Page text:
Losing a historic farm would be a “tragedy” after an appeal was lodged to build 53 homes in Cleckheaton, a councillor has said.
Redrow Homes Limited appealed to the planning inspector after Kirklees Council refused its application to build the development on land next to Ashbourne Drive and Lower Blacup Farm in April.
Plans to build on the grade II-listed farm were submitted in 2012, but were met by fierce opposition from residents and councillors.
The original application was for 54 homes, but on appeal it was reduced to 53 houses.
Councillors and residents joined forces to oppose the plans at an appeal hearing at the Whitcliffe Hotel, in Cleckheaton, on Tuesday.
Coun Andrew Pinnock (Lib Dem, Cleckheaton) said people were angry the site was chosen over brownfield sites which needed to be developed.
He said: “Residents across Cleckheaton value this open hillside, including one of the oldest buildings in the area, with links to Cleckheaton’s historic past and the Quakers and the Luddites.”
Coun Kath Pinnock (Lib Dem, Cleckheaton) added: “Residents do feel Redrow is behaving in a way which is predatory.
“It would be a tragedy to lose the farm. Let’s make these decisions with local people and their support.”
Spen Valley Civic Society member Colin Berry criticised the plan claiming it failed to take into account other developments in the area.
Planning permission has already been granted for 217 homes in Westgate, 34 houses in Bradford Road and 52 homes in Hightown.
Mr Berry said: “There are three developments within half a mile, which could increase population by 1,000 people.
“There is around 18,000 people now – that’s a massive increase. The local infrastructure faces significant challenges to meet these demands.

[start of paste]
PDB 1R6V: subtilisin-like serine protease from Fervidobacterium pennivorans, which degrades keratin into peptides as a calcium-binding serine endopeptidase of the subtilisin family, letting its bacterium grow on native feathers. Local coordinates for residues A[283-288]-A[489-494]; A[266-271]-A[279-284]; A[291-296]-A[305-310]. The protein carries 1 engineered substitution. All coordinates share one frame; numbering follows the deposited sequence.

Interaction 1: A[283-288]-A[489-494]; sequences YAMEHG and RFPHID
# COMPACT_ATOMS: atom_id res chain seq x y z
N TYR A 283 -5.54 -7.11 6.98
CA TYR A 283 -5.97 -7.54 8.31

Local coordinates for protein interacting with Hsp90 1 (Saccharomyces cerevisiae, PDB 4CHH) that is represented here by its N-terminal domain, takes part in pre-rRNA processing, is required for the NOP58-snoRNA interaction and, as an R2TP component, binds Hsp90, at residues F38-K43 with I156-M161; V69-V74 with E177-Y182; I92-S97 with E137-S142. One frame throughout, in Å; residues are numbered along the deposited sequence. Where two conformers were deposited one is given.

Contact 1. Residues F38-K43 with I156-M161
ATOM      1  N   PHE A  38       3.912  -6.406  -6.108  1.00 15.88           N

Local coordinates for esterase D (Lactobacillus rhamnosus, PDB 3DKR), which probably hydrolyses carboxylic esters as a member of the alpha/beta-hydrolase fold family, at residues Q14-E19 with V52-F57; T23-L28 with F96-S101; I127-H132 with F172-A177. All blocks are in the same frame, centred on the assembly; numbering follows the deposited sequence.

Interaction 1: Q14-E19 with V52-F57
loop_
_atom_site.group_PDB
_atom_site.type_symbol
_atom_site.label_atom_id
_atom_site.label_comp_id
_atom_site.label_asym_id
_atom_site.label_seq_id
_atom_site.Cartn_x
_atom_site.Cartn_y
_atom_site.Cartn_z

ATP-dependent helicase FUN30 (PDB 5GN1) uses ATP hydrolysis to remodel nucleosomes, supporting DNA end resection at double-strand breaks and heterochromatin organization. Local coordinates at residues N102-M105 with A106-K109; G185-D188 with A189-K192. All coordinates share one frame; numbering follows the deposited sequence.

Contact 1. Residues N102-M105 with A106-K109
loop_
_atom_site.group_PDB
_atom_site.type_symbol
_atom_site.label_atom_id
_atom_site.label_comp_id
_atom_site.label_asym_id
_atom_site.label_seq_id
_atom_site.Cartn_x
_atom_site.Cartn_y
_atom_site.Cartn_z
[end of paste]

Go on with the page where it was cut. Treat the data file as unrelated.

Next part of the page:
“There are no primary school places available and no school has the capacity to expand.”
Coun John Lawson (Lib Dem, Cleckheaton) claimed he was under no illusions more housing was needed across the district, but insisted locals should have a say.
He said: “We are doing our bit in Cleckheaton as we have had around 1,000 new homes in the last 10 years and we have welcomed them.
“But people have had no say in these plans and that is not right.”
Despite the objections, developer Redrow criticised the council’s Local Development Framework (LDF) plans and said there was a “huge undersupply” of housing land in Kirklees.
Lower Blacup Farm is classed as greenfield land, safeguarded as Provisional Open Land, which is a policy safeguarding sites from development until a local plan review has been undertaken.
The site was identified as POL in the council’s Unitary Development Plan (UDP), which was adopted in 1999.
The UDP states when a new land use plan for Kirklees is agreed, POL sites will be considered for housing but it is not a foregone conclusion.
But planning consultant Richard Sagar criticised the UDP claiming it did not recognise today’s housing needs.
He also said the council’s failure to agree on the LDF had left POL sites vulnerable.
Mr Sagar said: “The site was identified as being capable of being developed and the plan should have been reviewed every five years.
“The council haven’t done anything in the last 14 years and they have not had a plan.”
Planning consultant Jonathan Dunbavin claimed the council would be placed under increasing pressure to use green belt land, should they not use POL sites.
He also said the 300 homes, which are to be built in Cleckheaton, were a “drop in the ocean” to the amount of housing needed across the district.
Mr Sagar claimed Kirklees Council would need to allocate land for new homes 11,138 in the next five years.
Kirklees Council withdrew from giving evidence in opposition to Redrow’s appeal at the hearing.
Planning inspector Clive Hughes met with representatives from Redrow and Kirklees Council for a site visit on Wednesday morning.
The future of Lower Blacup Farm is expected to be decided within six weeks.